Researchers documented a link between increasing rates of female education in developing countries and a subsequent decline in fertility rates e. In the context of an emerging global economy, increasing female representation in primary and secondary education was cited as an important factor in promoting national economic development, and therefore seen as a vehicle for social change. Feminist scholars documented sex discrimination in educational experiences and outcomes, and this early work led to the passage of Title IX in , legislation that prohibited discrimination on the basis of sex in federally funded educational programs. During the s and s, women gained access to higher education and their share of college degrees climbed steadily. Women now comprise the majority of US college students and have achieved parity with men in number of undergraduate and graduate degrees, though men are over represented in the most prestigious colleges and universities and obtain a greater number of doctoral degrees than women Jacobs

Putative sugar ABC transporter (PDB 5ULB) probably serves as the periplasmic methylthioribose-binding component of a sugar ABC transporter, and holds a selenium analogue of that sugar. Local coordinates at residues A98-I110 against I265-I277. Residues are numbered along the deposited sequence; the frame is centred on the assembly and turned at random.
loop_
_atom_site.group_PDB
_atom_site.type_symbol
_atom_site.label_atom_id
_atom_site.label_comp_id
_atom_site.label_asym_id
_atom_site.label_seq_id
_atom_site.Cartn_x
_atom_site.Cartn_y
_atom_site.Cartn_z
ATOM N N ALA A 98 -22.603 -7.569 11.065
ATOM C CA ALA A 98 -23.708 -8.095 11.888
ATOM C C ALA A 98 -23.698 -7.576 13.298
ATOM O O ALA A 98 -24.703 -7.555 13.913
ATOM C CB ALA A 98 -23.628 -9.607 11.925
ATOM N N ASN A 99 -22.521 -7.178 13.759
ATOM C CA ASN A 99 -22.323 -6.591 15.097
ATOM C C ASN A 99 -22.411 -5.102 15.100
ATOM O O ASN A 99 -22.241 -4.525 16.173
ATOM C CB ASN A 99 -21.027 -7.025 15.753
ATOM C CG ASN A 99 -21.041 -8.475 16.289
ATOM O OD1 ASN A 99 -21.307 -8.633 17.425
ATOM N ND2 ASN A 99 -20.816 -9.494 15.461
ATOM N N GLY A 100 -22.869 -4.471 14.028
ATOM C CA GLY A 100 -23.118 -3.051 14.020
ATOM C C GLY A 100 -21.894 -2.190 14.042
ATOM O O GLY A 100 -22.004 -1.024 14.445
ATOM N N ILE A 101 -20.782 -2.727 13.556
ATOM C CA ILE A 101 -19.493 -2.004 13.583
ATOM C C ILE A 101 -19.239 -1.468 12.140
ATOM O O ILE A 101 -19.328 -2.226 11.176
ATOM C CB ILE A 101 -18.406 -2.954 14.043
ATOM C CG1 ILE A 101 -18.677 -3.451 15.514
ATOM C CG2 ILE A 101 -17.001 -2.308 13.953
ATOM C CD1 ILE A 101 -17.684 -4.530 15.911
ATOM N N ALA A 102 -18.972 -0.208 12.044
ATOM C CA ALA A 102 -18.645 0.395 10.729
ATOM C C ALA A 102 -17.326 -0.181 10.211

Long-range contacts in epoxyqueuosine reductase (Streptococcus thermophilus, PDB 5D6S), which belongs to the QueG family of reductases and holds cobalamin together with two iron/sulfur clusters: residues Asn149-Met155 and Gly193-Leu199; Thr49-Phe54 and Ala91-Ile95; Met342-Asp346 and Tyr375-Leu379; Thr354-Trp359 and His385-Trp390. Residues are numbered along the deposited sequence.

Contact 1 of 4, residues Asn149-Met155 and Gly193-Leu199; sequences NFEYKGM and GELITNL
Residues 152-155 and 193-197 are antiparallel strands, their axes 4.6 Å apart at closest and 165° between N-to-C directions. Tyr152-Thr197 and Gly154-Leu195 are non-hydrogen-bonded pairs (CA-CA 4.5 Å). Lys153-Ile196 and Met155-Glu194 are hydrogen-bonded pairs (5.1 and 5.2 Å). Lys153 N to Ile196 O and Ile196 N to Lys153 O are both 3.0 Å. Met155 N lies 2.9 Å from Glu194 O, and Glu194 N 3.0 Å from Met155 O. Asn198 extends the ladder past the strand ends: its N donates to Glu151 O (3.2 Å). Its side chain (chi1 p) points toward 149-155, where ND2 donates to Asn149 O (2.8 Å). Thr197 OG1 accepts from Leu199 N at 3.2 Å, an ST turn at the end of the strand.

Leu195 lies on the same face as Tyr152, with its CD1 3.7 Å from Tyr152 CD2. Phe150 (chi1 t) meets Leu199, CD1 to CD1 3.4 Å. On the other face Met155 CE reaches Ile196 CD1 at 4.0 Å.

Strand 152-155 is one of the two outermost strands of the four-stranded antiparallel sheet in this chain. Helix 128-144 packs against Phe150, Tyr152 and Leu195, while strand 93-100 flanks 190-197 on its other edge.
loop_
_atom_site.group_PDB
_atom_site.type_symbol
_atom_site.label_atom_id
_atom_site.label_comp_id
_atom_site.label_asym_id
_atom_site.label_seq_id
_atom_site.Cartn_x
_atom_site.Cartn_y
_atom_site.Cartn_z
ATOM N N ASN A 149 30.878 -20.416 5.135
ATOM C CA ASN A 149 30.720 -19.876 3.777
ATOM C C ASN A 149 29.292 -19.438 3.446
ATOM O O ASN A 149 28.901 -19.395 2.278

The Government has more money to invest into the education system, and more schools were built during these years. In a study by Rebecca Carter, of which private and public school 8th graders were looked at using the National Sex discrimination in education sociology Longitudinal Study NELSa study which provides many details regarding parental involvement in their child's educational attainment. Canadian Journal of Higher Education. The advantages granted boys in schools are not equal among all boys: working class boys and boys of color do not demonstrate the same academic success as Hairy indian, middle class boys. Gender ddiscrimination in education.